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Perception, not race, factor in MVP choice

Wilt Chamberlain once said that nobody roots for Goliath. Apparently they don't often vote for him, either.

Shaquille O'Neal has won the NBA's Most Valuable Player award once in his career.

Now, so has Steve Nash.

In balloting among 127 writers and broadcasters in the United States and Canada, Nash -who led Phoenix to an NBA-best 62 victories in his return to the Suns after six seasons in Dallas - received 1,066 points. O'Neal, who left the Los Angeles Lakers for Miami and helped the Heat to the best record in the Eastern Conference, received 1,032.

Nash called it a team award.

Stan Van Gundy, coach of the player he bettered in the fourth closest margin of victory in the history of NBA most valuable player voting, called the result "beyond ludicrous."

The NBA assist leader, Nash led his team to more wins than any other team. The Suns improved by 33 games over last season, which officially was a greater improvement than Miami made (17). The Suns averaged 110 points a game, more than the Heat averaged.

"I definitely won this award because of my role on the team," Nash said. "I didn't win this because I overpower people or I'm dominating people with physical ability, whether it's jumping ability or strength or height."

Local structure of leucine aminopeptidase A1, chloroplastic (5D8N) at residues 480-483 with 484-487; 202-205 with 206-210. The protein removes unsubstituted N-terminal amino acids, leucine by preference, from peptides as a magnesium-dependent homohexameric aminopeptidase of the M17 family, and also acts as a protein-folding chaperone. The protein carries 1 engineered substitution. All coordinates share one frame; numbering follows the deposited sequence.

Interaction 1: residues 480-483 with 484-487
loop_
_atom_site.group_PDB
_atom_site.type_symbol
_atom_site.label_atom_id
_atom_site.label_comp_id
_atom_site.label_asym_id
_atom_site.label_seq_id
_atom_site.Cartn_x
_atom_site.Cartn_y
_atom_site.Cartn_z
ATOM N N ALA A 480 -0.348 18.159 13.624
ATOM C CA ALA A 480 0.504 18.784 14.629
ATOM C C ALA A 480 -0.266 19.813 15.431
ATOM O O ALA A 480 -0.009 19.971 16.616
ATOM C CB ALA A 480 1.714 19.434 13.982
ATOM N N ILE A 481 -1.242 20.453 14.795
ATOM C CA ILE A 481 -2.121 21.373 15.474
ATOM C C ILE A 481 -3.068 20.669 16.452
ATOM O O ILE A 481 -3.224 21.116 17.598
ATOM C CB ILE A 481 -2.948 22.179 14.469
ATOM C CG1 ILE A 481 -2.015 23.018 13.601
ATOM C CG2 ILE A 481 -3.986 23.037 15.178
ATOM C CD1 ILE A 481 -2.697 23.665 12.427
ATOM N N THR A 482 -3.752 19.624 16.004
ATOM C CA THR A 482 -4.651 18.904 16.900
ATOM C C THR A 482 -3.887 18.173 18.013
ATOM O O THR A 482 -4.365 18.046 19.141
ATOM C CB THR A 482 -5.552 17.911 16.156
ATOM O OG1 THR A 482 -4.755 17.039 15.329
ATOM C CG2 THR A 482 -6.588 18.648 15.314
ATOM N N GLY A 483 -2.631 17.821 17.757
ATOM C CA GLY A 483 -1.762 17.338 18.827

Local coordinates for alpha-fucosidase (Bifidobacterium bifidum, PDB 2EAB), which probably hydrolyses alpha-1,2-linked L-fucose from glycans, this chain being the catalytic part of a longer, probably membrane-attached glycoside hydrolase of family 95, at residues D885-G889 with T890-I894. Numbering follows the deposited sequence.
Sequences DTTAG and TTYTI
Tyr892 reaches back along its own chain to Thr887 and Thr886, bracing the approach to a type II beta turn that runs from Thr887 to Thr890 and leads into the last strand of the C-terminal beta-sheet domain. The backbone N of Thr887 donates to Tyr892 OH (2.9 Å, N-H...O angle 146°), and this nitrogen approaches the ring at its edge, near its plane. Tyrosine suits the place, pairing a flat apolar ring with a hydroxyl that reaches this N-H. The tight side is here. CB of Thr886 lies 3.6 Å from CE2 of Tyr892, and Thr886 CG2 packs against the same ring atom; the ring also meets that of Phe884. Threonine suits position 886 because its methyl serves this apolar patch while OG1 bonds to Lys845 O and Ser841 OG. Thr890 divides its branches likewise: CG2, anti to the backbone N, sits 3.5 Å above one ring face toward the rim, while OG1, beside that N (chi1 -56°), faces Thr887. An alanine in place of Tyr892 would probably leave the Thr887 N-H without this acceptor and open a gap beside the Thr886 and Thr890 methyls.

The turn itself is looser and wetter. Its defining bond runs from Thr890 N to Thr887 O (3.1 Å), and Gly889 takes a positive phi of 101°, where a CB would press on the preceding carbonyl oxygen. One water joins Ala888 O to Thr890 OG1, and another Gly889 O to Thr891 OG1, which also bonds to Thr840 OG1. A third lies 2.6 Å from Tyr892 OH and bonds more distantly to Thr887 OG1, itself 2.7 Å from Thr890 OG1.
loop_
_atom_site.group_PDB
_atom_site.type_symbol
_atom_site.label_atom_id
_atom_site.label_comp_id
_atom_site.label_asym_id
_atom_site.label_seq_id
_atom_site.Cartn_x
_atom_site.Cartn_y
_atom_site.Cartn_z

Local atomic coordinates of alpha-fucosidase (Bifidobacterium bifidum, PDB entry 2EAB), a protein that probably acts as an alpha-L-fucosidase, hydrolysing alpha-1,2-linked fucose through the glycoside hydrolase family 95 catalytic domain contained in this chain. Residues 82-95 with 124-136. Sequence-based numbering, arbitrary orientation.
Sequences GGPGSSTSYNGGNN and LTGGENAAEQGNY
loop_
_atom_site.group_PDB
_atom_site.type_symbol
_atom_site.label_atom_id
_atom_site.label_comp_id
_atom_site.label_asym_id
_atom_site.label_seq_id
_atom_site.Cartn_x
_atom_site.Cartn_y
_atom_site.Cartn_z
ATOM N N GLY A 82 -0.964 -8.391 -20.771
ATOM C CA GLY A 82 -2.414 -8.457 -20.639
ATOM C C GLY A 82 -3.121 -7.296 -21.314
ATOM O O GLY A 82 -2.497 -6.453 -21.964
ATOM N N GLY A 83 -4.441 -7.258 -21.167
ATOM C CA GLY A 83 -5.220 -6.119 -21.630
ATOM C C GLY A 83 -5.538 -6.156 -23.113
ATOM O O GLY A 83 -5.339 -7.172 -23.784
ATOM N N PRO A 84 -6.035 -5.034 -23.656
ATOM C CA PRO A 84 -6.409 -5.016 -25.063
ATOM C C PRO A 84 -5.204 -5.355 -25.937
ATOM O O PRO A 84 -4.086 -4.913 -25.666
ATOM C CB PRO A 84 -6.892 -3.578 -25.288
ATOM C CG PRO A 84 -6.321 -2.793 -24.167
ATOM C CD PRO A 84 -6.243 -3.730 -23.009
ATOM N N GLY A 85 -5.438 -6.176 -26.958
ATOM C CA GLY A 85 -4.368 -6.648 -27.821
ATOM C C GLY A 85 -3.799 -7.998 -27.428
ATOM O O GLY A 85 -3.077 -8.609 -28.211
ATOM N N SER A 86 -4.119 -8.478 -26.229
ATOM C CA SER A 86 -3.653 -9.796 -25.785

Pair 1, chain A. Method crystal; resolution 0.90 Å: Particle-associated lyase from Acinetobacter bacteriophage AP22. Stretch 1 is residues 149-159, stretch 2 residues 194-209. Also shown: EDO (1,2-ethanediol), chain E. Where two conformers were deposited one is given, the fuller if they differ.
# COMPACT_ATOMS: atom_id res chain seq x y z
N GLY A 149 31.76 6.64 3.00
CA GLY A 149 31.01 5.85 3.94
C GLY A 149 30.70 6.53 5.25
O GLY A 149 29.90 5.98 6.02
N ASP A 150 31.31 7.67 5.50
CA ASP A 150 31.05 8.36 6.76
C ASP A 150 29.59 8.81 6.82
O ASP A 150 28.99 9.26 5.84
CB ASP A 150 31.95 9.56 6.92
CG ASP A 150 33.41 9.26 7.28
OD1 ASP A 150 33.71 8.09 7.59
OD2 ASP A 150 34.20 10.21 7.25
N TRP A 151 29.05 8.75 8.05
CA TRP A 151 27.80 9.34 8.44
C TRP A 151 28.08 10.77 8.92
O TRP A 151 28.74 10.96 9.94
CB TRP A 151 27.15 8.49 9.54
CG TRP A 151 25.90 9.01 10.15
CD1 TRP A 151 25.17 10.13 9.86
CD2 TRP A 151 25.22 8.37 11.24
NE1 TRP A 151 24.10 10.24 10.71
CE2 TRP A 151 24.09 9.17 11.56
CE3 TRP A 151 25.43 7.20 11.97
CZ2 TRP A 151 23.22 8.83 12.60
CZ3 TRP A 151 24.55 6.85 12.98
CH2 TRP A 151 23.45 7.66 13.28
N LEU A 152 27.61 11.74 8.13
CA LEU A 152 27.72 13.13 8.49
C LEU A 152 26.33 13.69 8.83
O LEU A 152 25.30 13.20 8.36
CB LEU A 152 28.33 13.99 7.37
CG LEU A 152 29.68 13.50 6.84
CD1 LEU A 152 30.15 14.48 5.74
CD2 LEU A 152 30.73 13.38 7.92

I think Nash isn't thinking big enough here.

I think he won this award not only for his role on the team, but for his role in this league.

Bird was the last white guy to win the award, in 1986. Given the current climate, it is natural to ask, as many already have: Was this choice at all about race?

"If you went and asked any general manager in the league for the past dozen years who's the one player they'd want to have, they'd say Shaquille O'Neal," Van Gundy said. "And he's been selected by you brilliant people in the media, selected as the most valuable player in the league one time. Once? Only once?"

Shaq, after all, has the edge over Nash in every statistical category other than assists and free throws. Where the lines merge is in the intangibles and immeasurables. Shaq made Dwyane Wade better. Nash made a starting four better.

Maybe even more so.

No, this isn't as much about black and white as it is about perception.

No, this isn't about black or white as much as big and small, new vs. old. We take Shaq's impact for granted, whether it is in Los Angeles or Miami. He is this generation's Wilt. Nash, meanwhile, caught many of us by surprise this year, maybe even reclaimed and rejuvenated that old premise that unselfish play wins games.

Even in the NBA.

Sam Donnellon is a sports columnist with the Philadelphia Daily News.